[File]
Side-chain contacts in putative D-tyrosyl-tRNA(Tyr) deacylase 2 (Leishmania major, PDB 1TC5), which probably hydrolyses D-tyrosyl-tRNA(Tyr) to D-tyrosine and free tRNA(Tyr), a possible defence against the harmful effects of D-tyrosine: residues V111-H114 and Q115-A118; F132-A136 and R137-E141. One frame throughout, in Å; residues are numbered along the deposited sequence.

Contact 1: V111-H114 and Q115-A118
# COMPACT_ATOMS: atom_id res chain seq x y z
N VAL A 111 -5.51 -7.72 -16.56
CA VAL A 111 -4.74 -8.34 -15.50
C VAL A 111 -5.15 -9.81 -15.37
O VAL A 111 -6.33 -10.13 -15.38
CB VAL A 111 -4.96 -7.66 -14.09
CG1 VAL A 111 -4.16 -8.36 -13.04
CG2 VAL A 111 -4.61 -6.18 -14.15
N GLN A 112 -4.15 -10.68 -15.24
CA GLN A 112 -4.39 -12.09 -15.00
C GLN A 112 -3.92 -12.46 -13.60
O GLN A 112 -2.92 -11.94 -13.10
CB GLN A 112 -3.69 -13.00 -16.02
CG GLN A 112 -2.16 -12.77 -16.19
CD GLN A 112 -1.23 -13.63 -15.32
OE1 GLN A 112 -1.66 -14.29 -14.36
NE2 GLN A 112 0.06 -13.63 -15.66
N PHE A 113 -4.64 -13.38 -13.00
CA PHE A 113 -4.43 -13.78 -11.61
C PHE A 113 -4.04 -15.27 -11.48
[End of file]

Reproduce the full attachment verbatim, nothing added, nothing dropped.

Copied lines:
Side-chain contacts in putative D-tyrosyl-tRNA(Tyr) deacylase 2 (Leishmania major, PDB 1TC5), which probably hydrolyses D-tyrosyl-tRNA(Tyr) to D-tyrosine and free tRNA(Tyr), a possible defence against the harmful effects of D-tyrosine: residues V111-H114 and Q115-A118; F132-A136 and R137-E141. One frame throughout, in Å; residues are numbered along the deposited sequence.

Contact 1: V111-H114 and Q115-A118
# COMPACT_ATOMS: atom_id res chain seq x y z
N VAL A 111 -5.51 -7.72 -16.56
CA VAL A 111 -4.74 -8.34 -15.50
C VAL A 111 -5.15 -9.81 -15.37
O VAL A 111 -6.33 -10.13 -15.38
CB VAL A 111 -4.96 -7.66 -14.09
CG1 VAL A 111 -4.16 -8.36 -13.04
CG2 VAL A 111 -4.61 -6.18 -14.15
N GLN A 112 -4.15 -10.68 -15.24
CA GLN A 112 -4.39 -12.09 -15.00
C GLN A 112 -3.92 -12.46 -13.60
O GLN A 112 -2.92 -11.94 -13.10
CB GLN A 112 -3.69 -13.00 -16.02
CG GLN A 112 -2.16 -12.77 -16.19
CD GLN A 112 -1.23 -13.63 -15.32
OE1 GLN A 112 -1.66 -14.29 -14.36
NE2 GLN A 112 0.06 -13.63 -15.66
N PHE A 113 -4.64 -13.38 -13.00
CA PHE A 113 -4.43 -13.78 -11.61
C PHE A 113 -4.04 -15.27 -11.48